Blogger gordon gartrelle said...
True, chris, but last year was not really surprising. Cleveland just didn't have the players to beat versatile teams like LA and Orlando.

The Cavs' individual players (especially inside) are better this year, so people assume that the outcome will be different. The team is still too flawed to win it all, IMO...or just flawed in specific ways that typically spell doom in the playoffs (it's why Denver, with its tendency to make dumb plays and take selfish shots, can't be taken seriously as a contender).

Also, take Lebron off the team, and the Cavs are the Raptors (at best): a decent collection of players, but a mediocre team. This whole contrarian backlash to Lebron is maybe 10% about basketball and 90% about the national media and their nauseating LBJ marathon suckoff.

Blogger Dylan Murphy said...
Duncan's decline doesn't mean he's poor. He's just no longer the unquestioned best power forward in the league. That being said, I'll still take him on my team.

Blogger mg said...
I want to nominate the rim at Lucas Oil Stadium for a WotN for priving the world from one of the greatest plays in sports history. That is all.

Anonymous supersonic said...
Despite all the media buzz around it (which is annoying, I agree), LeBron is really far and away the best player in the NBA today. Deal with it.

I also agree with hellshocked, Manu's surge has nothing to do with his contract year, but rather due to good health, being the focal point with Tony out and Tim limping, and just having increased confidence (he thrives off of that, when at the top of his game he has very very little to envy the likes of Kobe in a single PO series).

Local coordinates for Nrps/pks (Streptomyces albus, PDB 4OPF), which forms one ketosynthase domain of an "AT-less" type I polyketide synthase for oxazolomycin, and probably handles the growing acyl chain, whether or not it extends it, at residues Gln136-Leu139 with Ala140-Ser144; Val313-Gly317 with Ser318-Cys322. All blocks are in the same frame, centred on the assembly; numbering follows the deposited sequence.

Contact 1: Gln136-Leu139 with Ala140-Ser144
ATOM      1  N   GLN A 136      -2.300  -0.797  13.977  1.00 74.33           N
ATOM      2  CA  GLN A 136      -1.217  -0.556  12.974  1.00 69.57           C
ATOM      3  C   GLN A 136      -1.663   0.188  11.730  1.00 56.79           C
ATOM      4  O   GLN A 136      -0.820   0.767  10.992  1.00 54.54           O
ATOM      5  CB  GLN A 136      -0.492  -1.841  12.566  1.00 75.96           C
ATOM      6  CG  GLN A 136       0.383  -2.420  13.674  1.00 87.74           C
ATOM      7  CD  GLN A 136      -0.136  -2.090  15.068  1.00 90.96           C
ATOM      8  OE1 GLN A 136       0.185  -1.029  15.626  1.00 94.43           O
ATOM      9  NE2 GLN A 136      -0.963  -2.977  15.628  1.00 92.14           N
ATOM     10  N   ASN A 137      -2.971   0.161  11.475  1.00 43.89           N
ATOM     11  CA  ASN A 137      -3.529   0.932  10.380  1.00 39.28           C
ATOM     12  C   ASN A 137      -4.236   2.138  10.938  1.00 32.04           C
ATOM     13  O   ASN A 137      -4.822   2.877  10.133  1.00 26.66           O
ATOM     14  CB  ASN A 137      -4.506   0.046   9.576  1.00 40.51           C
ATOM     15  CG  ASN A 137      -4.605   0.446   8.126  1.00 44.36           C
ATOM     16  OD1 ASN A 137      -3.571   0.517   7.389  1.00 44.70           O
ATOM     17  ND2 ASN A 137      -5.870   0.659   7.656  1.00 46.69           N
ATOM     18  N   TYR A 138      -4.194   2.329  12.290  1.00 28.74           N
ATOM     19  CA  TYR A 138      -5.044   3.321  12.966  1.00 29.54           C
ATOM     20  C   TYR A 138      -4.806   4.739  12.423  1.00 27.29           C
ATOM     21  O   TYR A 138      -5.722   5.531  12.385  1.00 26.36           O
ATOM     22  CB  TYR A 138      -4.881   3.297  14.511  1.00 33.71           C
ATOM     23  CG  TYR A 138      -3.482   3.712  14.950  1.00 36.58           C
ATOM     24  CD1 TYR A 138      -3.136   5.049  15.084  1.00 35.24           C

Blogger winnetou said...
Hollinger's upset story posted by matt made me wonder why H. chose to exclude the 2007 Mavs-Warriors series.
(Mavs had posted one of the best regular season records, Warriors had beaten them in every match though.)

That said, the nba.com playoff picture currently pits LA against Portland in a season which saw the Lakers' first victory in the Rose Garden since 2005, without Mamba.
They still dropped the other game in Portland (without Gasol, during which Kobe took 37 field goal attempts, wth?).

Anonymous Stockton said...
Problem with Cavs is that they are not a team. It's Lebron surronded by 4 guys, who may or may not get the ball to score. Like Kobe, he wants to be "the man", and with the game on the line, he WILL take that shot. But unlike Kobe, he is not that basketsmart and doesn't have a coach that actually draws plays for the team to execute. If it wasn't for the fact that he'll be a FA, I guess most of his "team mates" would already given up on him and said "f##k off".

As for the West, I could see the Jazz beating anyone... except for the Fakers. And it's not because of Kobi, the Jazz's problem is really Lamar Kardashian. The only guy who is tall and fast enough to contain him (and is a long shot) is AK. Nobody else has the skills or the will to stop Kardashian. Not to mention Gasol...

Blogger zyth said...
no mention of it?
http://www.nba.com/games/20100403/TORPHI/gameinfo.html#nbaGIboxscore

please notice the stats of one Brand,Elton.
0 rebounds.
huh.
i was off the sixers recently, but really,Elton?

No mention of Shaq kissing LeBron's ass too?

Blogger Vasco said...
Like Kobe, he(Lebron) wants to be "the man", and with the game on the line, he WILL take that shot.

LeBron wants to win a championship more than he wants to be the man. Well maybe that's because winning a championhsip makes him "the man". Bah, what I mean is, he will pass the ball.